By Merrill Barr

Following the success of their Hannibal adaptation, NBC wants to continue the trend of “basic cable shows on network television,” and their latest attempt, Dracula surely fits into that category – though, I question what the point is supposed to be. I was never sold on the idea of a Dracula series to begin with. The character, regardless of iteration, doesn’t have a place in a medium that requires him to live on for years and years doing nothing for 13 episodes a year. The trailers also made the show feel like it was going to be the thing I hate most in television: misery porn. AMC series are the biggest contributor of this trend, and it has infected other networks. Shows without hope for its characters, and just get darker with every episode until they eat themselves and become boring, that’s what I was afraid Dracula was going to be.

Fortunately for fans of the character, it is not misery porn, but the show definitely needs work. Set in 1800s England, the pilot spares no expense to sell the world it takes place in. It looks like an Oscar-bait period piece and, to its detriment, moves like one. The costumes and set-pieces are fun and all, but the characters are a bore to watch. This isn’t the blood-sucking, stalking creature of the night. No, this Dracula is a man of industry and revenge because, wait for it, his wife was murdered centuries ago by some group that we know nothing about.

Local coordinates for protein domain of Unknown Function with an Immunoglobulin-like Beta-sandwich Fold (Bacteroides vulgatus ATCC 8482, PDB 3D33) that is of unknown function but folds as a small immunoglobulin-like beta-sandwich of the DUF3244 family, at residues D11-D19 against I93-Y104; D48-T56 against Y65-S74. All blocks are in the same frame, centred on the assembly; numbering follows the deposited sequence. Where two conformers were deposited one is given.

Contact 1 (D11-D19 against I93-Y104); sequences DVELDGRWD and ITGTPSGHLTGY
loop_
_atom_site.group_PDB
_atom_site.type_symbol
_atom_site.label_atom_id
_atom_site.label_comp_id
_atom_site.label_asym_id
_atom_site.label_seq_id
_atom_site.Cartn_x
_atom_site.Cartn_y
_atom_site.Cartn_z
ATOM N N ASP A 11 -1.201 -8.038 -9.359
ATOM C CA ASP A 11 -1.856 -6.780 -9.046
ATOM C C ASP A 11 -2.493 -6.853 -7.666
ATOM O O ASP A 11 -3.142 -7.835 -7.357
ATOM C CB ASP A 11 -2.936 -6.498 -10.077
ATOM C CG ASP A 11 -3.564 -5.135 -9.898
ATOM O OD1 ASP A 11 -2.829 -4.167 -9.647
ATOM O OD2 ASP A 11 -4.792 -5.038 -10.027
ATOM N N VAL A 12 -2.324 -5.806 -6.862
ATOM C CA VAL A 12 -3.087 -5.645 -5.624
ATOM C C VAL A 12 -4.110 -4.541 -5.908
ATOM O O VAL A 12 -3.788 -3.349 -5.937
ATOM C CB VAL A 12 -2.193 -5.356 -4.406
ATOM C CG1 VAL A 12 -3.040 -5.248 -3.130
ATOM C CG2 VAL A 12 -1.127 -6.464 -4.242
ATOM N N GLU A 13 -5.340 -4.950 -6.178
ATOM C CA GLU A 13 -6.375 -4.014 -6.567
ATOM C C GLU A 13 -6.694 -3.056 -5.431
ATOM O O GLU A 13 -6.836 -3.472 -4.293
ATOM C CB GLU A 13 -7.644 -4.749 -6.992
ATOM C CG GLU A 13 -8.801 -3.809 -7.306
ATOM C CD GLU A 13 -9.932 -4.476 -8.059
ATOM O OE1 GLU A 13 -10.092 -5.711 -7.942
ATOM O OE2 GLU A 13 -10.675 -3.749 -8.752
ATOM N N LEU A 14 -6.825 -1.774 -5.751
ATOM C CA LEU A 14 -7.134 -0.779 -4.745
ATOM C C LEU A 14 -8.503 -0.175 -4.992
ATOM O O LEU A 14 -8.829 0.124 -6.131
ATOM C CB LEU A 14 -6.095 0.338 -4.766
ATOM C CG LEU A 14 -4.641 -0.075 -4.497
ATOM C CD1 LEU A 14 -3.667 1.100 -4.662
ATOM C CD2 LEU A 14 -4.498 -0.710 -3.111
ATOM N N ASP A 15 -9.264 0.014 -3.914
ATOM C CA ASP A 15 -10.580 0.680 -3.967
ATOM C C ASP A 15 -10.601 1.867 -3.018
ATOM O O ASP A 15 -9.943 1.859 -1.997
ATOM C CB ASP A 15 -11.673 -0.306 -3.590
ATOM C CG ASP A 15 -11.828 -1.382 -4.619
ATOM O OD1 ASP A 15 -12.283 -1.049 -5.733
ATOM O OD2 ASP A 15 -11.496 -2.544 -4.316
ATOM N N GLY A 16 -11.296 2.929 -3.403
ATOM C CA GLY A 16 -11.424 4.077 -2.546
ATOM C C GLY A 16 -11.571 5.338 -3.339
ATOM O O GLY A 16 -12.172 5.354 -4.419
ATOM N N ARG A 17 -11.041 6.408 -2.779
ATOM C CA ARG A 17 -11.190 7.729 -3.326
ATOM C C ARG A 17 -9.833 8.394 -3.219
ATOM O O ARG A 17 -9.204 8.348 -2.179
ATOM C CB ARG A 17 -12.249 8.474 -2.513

The biggest problem with the pilot is Dracula’s intentions are not clear. He wants revenge on some group called “The Order of the Dragon” and is doing it by playing an American named Alexander Grayson that likes pissing off British oil tycoons. And speaking of “The Order of the Dragon,” while they may be the most clearly defined part of the pilot (vampire hunters), they do little to explain the influence they seem to have. If they are so powerful that Dracula needs to go after them financially to bring them down, why does their influence on the world seem so minuscule?

The sad fact is that while it may have a decent premise, a slick look and some A+ actors, Dracula does little to entice the viewer to tune in for episode two. The one action beat it does provide viewers during runtime is poorly executed and green-screened to hell. I didn’t think swords could be boring, but Dracula found a way. The scene, like much of the pilot, was confusing. I didn’t understand the allegiances of the fighting characters, and I didn’t understand what their beef was with each other.

Dracula could be cool, but, right now, it’s not. I understand NBC’s desire to attract the “cable” crowd after the critical success of Hannibal, but this feels like the wrong way to do it.